Something that is often argued about between SEOs and Designers in the industry is which element is the priority on a site i.e. the user, or Google. Thankfully more so now than ever before, those things DO work together to great effect.
As an integrated marketing agency, we at StrategiQ are well versed in user experience and make it a big deal to ensure that these two disciplines work in tandem, because in reality, a site that’s bad to users isn’t worth existing at all, regardless of rankings. However, back in May, Google announced on the Webmasters Blog (soon to be Google Search Central) that ‘page experience signals’ are going to become a ranking factor sometime in the future, and has since announced the release date of May 2021 for the feature to be rolled out.
This means now it’s real – our long-held belief that how a user experiences a page affects whether the site performs well became reality. And it’s not just us – so many SEOs out there have believed and stood by this theory for some time, but it’s never been officially stated or acknowledged by Google in such a way before now. But what does it actually mean?
So, what are Google’s Page Experience Signals?
‘Page experience signals’ are Google’s way of assessing the quality of the user experience on a web page, which inevitably helps towards Google presenting the best possible results for searchers.
These page experience signals will be a combination of Core Web Vitals we’ve all started to know and love and a few existing features, including loading, interactivity, mobile compatibility and visual stability – so if you ensure all of these features are performing well together, will give a better experience for the user and therefore, in theory, helps your website to rank better.
What are the Core Web Vitals and why are they important?
Google’s Core Web Vitals are a relatively new addition to Google’s performance metrics and focus on issues with sites that might affect user experience. There are 3 key elements of Core Web Vitals to know about:
- Largest Contentful Paint (LCP) – How long it takes for the largest image or text block to render on a page from the start of the page loading.
- First Input Delay (FID) – The time needed for a page to be able to be interacted with, e.g. how long it takes for a page to start to respond to clicks and scrolls from initial loading.
- Cumulative Layout Shift (CLS) – How much the page moves around while it loads.
These Core Web Vitals, according to Google, are going to be rolled out as rankings factors alongside the others to form the Page Experience Signals in May 2021, so we’ll see results prioritising pages and sites that perform against these metrics the best. Of course, it’s important to consider that these aren’t the only ranking factors, and content and other elements of pages will be just as important to maintain and improve as these new features roll out.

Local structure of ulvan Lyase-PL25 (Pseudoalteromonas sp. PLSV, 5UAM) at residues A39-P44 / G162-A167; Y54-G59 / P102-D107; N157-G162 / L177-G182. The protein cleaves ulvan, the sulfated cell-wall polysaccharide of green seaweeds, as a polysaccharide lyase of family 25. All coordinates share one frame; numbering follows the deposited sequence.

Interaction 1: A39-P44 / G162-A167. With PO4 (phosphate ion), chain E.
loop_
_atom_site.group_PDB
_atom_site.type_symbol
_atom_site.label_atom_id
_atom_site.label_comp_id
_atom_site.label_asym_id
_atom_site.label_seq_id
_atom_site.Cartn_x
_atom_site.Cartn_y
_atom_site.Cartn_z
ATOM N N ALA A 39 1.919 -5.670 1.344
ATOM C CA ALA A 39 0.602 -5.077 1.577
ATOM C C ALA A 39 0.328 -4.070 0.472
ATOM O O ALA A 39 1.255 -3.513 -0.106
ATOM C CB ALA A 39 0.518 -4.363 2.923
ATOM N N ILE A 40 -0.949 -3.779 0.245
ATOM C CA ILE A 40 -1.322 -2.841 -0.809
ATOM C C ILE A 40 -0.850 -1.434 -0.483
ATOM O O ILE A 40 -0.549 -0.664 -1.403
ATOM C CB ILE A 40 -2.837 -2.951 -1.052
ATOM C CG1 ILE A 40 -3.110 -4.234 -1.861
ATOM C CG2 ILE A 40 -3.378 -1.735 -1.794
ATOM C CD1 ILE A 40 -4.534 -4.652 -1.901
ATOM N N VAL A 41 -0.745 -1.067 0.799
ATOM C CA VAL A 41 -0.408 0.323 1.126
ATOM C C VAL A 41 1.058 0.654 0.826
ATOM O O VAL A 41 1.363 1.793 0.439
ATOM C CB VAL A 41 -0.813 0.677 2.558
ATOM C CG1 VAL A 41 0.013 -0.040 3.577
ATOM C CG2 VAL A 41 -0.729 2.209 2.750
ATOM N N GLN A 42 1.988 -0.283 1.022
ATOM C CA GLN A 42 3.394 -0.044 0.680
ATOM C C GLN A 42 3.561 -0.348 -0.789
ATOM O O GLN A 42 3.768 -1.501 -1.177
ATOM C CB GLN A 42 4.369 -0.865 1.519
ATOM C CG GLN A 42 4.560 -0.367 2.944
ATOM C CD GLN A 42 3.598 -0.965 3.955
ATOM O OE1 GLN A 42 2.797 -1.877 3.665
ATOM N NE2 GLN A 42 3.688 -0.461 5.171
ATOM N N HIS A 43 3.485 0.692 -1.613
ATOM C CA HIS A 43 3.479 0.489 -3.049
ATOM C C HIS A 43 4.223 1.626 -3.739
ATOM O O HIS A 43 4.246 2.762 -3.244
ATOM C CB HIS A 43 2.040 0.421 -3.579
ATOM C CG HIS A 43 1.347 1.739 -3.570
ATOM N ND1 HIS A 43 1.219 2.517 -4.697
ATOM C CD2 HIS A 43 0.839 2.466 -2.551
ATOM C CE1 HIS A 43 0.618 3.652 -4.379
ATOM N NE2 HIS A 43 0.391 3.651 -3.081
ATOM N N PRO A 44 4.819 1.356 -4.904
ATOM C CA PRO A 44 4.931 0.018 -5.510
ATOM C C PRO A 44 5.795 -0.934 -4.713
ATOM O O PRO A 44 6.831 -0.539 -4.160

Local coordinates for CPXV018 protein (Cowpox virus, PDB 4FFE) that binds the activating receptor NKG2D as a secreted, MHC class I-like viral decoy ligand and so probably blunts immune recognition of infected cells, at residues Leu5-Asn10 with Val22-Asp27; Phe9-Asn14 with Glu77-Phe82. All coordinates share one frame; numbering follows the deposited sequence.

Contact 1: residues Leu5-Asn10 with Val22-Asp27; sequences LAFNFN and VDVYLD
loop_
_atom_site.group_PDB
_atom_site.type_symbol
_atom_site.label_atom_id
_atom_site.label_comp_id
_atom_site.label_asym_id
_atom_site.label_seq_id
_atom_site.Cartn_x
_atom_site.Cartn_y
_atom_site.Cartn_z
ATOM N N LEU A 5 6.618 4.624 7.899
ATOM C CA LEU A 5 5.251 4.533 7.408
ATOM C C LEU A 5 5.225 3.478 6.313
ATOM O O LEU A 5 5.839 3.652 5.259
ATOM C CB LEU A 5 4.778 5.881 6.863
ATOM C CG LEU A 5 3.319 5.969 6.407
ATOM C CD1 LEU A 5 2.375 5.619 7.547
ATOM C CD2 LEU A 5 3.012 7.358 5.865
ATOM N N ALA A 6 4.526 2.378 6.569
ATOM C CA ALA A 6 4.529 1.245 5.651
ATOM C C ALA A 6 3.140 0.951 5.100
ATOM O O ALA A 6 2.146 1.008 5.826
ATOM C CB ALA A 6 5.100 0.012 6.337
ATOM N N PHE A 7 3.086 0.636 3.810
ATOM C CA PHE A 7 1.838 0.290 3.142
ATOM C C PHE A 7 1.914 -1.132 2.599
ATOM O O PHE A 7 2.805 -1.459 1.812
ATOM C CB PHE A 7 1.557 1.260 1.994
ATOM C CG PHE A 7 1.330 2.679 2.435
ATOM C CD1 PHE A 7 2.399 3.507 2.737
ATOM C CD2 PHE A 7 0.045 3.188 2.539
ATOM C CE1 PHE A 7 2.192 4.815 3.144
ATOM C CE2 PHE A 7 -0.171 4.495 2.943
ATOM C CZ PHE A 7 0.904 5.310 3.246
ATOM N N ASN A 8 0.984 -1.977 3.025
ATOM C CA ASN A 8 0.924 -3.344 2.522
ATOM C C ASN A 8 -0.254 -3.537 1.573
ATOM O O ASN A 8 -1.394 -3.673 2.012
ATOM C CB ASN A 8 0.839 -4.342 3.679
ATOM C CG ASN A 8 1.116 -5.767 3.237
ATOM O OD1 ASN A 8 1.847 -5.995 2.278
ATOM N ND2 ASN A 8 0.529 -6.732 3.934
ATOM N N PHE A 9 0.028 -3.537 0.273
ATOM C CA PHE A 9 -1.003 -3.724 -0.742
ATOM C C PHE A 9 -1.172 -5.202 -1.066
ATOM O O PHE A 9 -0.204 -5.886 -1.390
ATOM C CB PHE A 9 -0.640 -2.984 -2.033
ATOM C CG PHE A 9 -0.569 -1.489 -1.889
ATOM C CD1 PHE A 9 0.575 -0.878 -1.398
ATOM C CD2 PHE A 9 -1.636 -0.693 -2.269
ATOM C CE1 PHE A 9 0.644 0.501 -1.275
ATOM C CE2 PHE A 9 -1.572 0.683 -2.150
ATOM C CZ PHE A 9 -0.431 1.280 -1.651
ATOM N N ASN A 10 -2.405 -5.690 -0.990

The new features, loading, interactivity and visual stability have yet to be explained in detail, and whether they will be or not is also questionable, so we might not actually find out the exact performance level required to meet these new signals until they’re rolled out.
As part of this update, Google is working on a visual cue that lets users know which of the results tick all of the ‘page experience’ boxes, which is yet to be confirmed but could also indicate changes to how SERPs look are on the horizon.
How do you measure your site’s performance against the Page Experience Signals?
Measuring performance against these metrics is relatively easy – of course, the first option is checking it with a Core Web Vitals report in Google Search Console. You can also use a handy little Chrome extension called ‘Web Vitals’ and the new pagespeed report in Google Search Console for additional information.
What does it mean for us?
So while these signals might mean better results for users, it also means that SEOs and their friends in development, design and clients alike must now take extra care when it comes to making sure we’re providing a website that puts the user first but also performs well on these criteria.
In reality, a lot of these features should already be being considered when building and designing websites properly, but it places extra pressure on making sure they perform up to standard, and for us, SEOs, should mean we get fewer sites that provide great content but are absolutely awful to use taking over results pages, which I’m sure we can all attest is one of our least favourite things!
How will you be changing up your website to meet the new standard?